ROBERTS: Iraq is a huge problem for President Bush and his numbers on terrorism aren't as good as they used to be. Can he get past his problems in Iraq by trying to wrap them up in this idea of an existing and urgent threat from terrorism, Joe Klein?

JOE KLEIN, "TIME" MAGAZINE COLUMNIST: No, I don't think so. What's happening now in Iraq is absolutely crucial. We're having the battle for Baghdad. The battle that didn't take place in 2003. Military people say that we're going to know in the next month or so how that's going. If that battle goes badly, there's nothing the president can do to spin his way out of it.

ROBERTS: David Gergen, are the Democrats still vulnerable on this issue of terrorism as they were in 2004? Are some voters still queasy about letting them deal with national security?

DAVID GERGEN, FORMER WHITE HOUSE ADVISER: I think it's very obvious that they're still somewhat vulnerable, but no where near as vulnerable as they were back in the last two elections. They have the polls to show that. And I think it's been the mishandling of the war in Iraq.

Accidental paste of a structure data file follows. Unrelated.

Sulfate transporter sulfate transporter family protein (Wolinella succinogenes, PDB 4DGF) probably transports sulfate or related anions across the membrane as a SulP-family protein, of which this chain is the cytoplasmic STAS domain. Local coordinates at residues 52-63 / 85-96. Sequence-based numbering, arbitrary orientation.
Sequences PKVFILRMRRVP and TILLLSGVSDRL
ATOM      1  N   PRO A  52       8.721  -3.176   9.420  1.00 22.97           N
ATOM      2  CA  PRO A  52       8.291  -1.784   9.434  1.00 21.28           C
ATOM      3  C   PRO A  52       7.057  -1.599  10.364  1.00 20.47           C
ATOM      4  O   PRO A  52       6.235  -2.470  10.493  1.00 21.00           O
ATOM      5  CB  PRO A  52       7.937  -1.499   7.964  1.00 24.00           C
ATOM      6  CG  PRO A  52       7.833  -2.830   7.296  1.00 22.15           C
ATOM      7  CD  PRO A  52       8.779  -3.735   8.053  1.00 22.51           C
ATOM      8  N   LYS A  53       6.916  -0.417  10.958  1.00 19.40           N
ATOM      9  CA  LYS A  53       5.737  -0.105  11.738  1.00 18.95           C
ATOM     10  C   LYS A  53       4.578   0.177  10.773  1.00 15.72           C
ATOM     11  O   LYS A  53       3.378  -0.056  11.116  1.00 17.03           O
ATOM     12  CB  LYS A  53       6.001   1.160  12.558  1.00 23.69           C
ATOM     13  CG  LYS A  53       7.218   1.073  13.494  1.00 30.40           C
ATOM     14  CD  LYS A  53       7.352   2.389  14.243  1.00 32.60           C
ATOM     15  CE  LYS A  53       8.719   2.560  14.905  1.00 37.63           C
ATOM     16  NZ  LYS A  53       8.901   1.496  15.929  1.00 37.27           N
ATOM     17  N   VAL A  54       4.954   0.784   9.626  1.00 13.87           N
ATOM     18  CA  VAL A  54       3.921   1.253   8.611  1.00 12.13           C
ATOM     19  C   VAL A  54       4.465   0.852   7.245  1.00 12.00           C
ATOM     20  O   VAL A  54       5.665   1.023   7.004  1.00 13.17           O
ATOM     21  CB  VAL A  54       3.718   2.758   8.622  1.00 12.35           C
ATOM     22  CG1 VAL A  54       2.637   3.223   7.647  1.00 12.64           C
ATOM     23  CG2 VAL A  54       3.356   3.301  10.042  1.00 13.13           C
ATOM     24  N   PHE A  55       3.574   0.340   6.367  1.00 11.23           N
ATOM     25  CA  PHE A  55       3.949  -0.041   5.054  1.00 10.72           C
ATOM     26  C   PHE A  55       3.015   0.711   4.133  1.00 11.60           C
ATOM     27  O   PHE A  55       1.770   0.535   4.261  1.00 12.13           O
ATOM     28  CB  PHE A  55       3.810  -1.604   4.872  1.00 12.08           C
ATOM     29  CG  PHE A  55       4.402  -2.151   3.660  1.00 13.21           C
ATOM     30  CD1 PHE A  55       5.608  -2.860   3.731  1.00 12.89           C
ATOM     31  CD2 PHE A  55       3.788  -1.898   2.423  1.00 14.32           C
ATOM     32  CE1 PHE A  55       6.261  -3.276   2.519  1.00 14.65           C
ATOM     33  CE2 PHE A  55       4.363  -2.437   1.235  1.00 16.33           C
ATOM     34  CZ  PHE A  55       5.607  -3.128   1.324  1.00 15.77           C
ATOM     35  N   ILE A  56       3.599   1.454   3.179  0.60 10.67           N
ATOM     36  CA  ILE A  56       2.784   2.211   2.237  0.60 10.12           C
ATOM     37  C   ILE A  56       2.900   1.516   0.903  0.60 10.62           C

I think Joe Klein is absolutely right about that. Most Americans now, or a lot of Americans separate out Iraq from the greater war on terrorism. Iraq is increasingly seen as a diversion that has not gone well.

And these next weeks, the president, in some ways, his political fate may almost be out of his hands in the fate of a lot of Republicans. In this battle for Baghdad, there's not much you can do from Washington. You just have to hope for the best.

They've got a lot of troops in there and they may be able to pull it off. But, you know, so much now depends on what happens on the ground in Iraq in terms of affecting this election as well as what happens, by the way, in the economy. It's the 20 of those issues that I think really has the Republicans scared.

ROBERTS: Joe Klein, Jean Harmon (ph) from the House Intelligence Committee was complaining today about this commission legislation that the president is sending up to Congress, saying we're being forced to accept this, otherwise she says, we're looking weak on terror. How can the Democrats effectively fight back against what the president is doing?